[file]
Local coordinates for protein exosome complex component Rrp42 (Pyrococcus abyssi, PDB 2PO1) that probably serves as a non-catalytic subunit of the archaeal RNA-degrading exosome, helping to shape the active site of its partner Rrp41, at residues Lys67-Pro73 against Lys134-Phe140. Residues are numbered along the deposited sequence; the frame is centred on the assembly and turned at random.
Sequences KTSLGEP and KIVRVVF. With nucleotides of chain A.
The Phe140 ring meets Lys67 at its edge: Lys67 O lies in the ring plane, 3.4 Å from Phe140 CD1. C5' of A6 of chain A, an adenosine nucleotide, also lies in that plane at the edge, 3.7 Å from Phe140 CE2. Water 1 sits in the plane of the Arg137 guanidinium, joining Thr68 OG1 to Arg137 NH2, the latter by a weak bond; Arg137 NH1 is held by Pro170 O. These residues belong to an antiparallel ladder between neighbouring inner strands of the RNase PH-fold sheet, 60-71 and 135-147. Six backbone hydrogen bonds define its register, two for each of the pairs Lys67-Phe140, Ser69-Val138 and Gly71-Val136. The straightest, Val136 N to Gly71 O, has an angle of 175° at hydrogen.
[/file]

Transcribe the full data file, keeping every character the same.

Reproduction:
Local coordinates for protein exosome complex component Rrp42 (Pyrococcus abyssi, PDB 2PO1) that probably serves as a non-catalytic subunit of the archaeal RNA-degrading exosome, helping to shape the active site of its partner Rrp41, at residues Lys67-Pro73 against Lys134-Phe140. Residues are numbered along the deposited sequence; the frame is centred on the assembly and turned at random.
Sequences KTSLGEP and KIVRVVF. With nucleotides of chain A.
The Phe140 ring meets Lys67 at its edge: Lys67 O lies in the ring plane, 3.4 Å from Phe140 CD1. C5' of A6 of chain A, an adenosine nucleotide, also lies in that plane at the edge, 3.7 Å from Phe140 CE2. Water 1 sits in the plane of the Arg137 guanidinium, joining Thr68 OG1 to Arg137 NH2, the latter by a weak bond; Arg137 NH1 is held by Pro170 O. These residues belong to an antiparallel ladder between neighbouring inner strands of the RNase PH-fold sheet, 60-71 and 135-147. Six backbone hydrogen bonds define its register, two for each of the pairs Lys67-Phe140, Ser69-Val138 and Gly71-Val136. The straightest, Val136 N to Gly71 O, has an angle of 175° at hydrogen.